Last night for a brief moment Jonathan Walters made Liverpool's Sebastián Coates look distinctly average. With Walters bearing down on him, deep inside his own half, the Uruguayan international hesitated on the touchline with the ball. Several failed attempts to jink past the striker later, and a particularly lack lustre effort at a clearance and Liverpool were 1-0 down. It looked amateurish, it was clumsy and had seemingly provided Liverpool's hoards of pessimists with a new scapegoat. Move over Lucas Leiva, farewell Emilano Insua, we've got a new young, South American to spit venom at for 90 minutes every Saturday.
More astute minds fathomed that Coates had been trying anything not to give away a throw in, eschewing the English game's natural 'anywhere will do' approach, in fear of Stoke's carnival side-show, Rory Delap winding up and pitching a curveball into the heart of the reds' defence. For others, it brought back memories of Jamie Carragher, when in 2007 he was mugged in similar circumstances by Thierry Henry in the FA Cup Third Round at Anfield.
Despite the efforts of these discerning voices, and indeed by Coates himself, who's second half performance was exemplary, the knives were out. The 20 year old fell victim to the internet warrior:
'Dat Coates is s***. He needs to f*** off bak to d bench wer he belongs' quipped one such eloquent soul on Twitter, another contesting that 'i've only seen him twice... two big mistakes. S***'
How can we ignore a player of such clear pedigree (Best Young Player in Uruguay's victorious 2011 Copa America campaign), and write him off in only his second start for the club?
But, isn't that just the point? And are these people not the first to jump to the defense of Jamie Carragher and Martin Skrtel, after what can be described favourably as a 'mixed' start to the season?
Liverpool bought Coates in the summer for £8m fron Nacional, fending off interest from both Manchester City and Arsenal, the defender claimed it had been his Uruguayan compatriot Luis Suarez who convinced him to come to Anfield. "Luis told me about the history and the tradition of the club and now I feel very happy and excited to be here" he said on his presentation to the media. Earlier in the summer he and Suarez had been part of the Uruguayan side who had waltzed to victory in the Copa América, a tournament in which Coates scooped the 'Best Young Player' award and made his qualities known to a world audience.
An elegant, pacy defender, Coates showed an authority and confidence at the heart of Uruguay's defence, which was akin to that of a much more experienced player, and by the end of the tournament Nacional had slapped a price tag on his head, rumoured to be in the region of €20m. With the wizardry of Damien Comolli, and some gentle nudges from his pal Suarez, Liverpool seemed to have got themselves a relative bargain.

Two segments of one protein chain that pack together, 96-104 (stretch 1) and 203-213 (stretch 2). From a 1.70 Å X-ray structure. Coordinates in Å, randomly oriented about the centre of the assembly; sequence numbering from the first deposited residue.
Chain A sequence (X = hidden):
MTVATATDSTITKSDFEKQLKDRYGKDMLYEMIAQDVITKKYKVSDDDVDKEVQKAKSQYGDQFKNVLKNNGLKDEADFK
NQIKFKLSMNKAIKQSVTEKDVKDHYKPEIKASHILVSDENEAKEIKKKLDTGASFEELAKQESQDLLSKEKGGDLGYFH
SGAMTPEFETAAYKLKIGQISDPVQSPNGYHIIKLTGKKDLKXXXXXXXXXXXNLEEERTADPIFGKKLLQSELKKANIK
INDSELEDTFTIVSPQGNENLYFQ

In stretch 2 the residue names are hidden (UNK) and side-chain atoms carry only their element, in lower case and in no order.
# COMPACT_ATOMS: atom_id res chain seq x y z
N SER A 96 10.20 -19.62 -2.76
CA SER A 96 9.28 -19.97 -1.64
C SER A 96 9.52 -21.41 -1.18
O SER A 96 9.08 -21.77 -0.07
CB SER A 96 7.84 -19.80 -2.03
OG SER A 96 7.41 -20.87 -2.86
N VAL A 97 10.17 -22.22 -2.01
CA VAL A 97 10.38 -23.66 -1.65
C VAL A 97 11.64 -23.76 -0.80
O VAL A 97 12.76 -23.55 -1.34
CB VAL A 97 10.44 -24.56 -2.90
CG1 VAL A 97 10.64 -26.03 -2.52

Glimpses of Coates' talents were on display in the second half of last night's game. Along with his gargantuan frame, he also posseses a deftness of touch which is severely lacking from Liverpool's defence in the absence of Daniel Agger, and his spacial awareness improved ten-fold from the first half debacle. However it was this incident, this mistake, which made this mornings papers, thankfully in footnote form, thanks to a Luis Suarez brace which saved his friend's blushes.
In 2007, when Carragher made a similar error he had the reputation of Istanbul behind him, he'd been the heart of Liverpool's defence for some years and was a hero to almost everyone inside Anfield. That is how he managed to avoid this sort of blinkered, and frankly boring, criticism. Who is to say Sebastián Coates won't rise into that sort of player though, and who's to say that he won't be a future Liverpool captain, of Carragher's ilk?
The importance of allowing a player time to settle in, before savaging them in the stands, and on the internet has come into sharp focus for Liverpool fan's recently with a lot of the Anfield faithful having to serve themselves a chunk of humble pie in relation to the rise of Lucas Leiva. In his first and second seasons Leiva was persona non grata at Anfield to many, and this fact was made known to him at any possible opportunity, more recently however, he has become a figurehead in Kenny Dalglish's midfield, and won the clubs player of the season award at the end of last term.
“We are delighted with the rewards he is getting on the pitch and if the fans can recognise what he is doing then that is obviously helpful to him” said Dalglish of Lucas recently, after awarding him the captaincy for Liverpool's friendly with Rangers. “He’s done his job fantastically well. He’s a really good professional and a good guy in and around the place."
It has taken Lucas Leiva four years to get to that stage at Liverpool, but with a defensive line that includes an injury prone Daniel Agger and an aging Jamie Carragher, Liverpool fans would hope that Sebastián Coates' turnaround in fortunes will come somewhat more rapidly.
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